Greg Barker is MP for Bexhill and Battle and Minister of State for Climate Change.
Today the Coalition has outlined plans to unleash the biggest home improvement programme since the Second World War. The new Energy Bill may be a huge step towards fulfilling our ambition to be “The Greenest Government ever,” but it is certainly no tree huggers charter or a narrow response to climate science!
“The Green Deal” the centre piece of this flagship Bill will go even further than the Conservative manifesto. In the general election, we promised that every household would be entitled to upto £6,500 to spend on energy efficiency improvements, available to everyone, without any upfront payment, to fund modern energy saving measures around the home.
Today we are raising the limit to £10,000 for measures that can be paid for against future savings and more could be available from the big energy companies to further help with older, hard to treat homes and also to assist the fuel poor.
As a result of the new market frame work we are introducing, the private sector will be unleashed on an ambitious scale that will finally match resources to the size of the challenge of retrofitting Britain’s inefficient and old housing stock, which after 13 years of Labour, languishes at the bottom of the European energy efficiency table.
Not only is this great news for householders who own their own home but it will also reach those in the rented sector, where landlords will be able to upgrade their properties without any upfront cost. In the 1980’s, the Conservative’s sale of Council Houses transformed over three million homes but, such is the scale of this programme that it should reach 14 million homes by 2020 and 26 million homes by 2030.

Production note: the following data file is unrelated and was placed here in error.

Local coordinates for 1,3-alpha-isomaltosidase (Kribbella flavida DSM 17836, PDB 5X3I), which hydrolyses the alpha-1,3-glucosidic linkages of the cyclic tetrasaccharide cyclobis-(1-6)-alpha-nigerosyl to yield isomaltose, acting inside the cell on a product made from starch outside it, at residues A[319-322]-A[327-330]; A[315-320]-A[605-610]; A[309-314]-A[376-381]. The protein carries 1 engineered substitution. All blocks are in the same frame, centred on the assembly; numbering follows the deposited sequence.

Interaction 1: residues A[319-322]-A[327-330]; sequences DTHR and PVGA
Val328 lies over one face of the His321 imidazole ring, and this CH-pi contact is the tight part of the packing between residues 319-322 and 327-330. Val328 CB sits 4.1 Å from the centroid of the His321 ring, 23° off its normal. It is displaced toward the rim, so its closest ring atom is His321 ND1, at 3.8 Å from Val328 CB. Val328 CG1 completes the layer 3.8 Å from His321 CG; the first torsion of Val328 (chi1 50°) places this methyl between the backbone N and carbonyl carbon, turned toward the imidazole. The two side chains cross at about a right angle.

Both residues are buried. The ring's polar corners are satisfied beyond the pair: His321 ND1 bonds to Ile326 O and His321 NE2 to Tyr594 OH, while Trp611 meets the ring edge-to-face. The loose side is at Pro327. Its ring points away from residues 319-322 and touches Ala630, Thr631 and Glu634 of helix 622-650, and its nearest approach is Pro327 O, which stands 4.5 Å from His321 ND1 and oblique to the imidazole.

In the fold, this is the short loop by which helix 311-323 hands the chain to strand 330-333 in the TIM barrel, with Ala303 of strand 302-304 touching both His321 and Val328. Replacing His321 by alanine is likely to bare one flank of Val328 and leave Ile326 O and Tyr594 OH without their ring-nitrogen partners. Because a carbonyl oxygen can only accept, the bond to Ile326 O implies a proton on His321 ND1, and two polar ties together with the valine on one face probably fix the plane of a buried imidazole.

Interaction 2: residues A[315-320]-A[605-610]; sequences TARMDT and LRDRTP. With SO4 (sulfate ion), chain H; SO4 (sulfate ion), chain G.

This will herald a rush of new entrants into the energy market like B&Q, John Lewis and Marks & Spencer to challenge the dominance of the big six energy companies but it will also create a huge opportunity for thousands of entrepreneurial, small local businesses to get a piece of this new, multi billion pound market.
The Green Deal will open up the sector to new competition, galvanise local solutions, create more choice for consumers and encourage more research and investment to spur technical innovation and drive down costs of many energy saving products.
So this new Coalition initiative will herald an end to New Labour’s failure on fuel poverty. No more short term programmes and stop start schemes, all replaced with an ambitious market based solution that will succeed where Labour failed.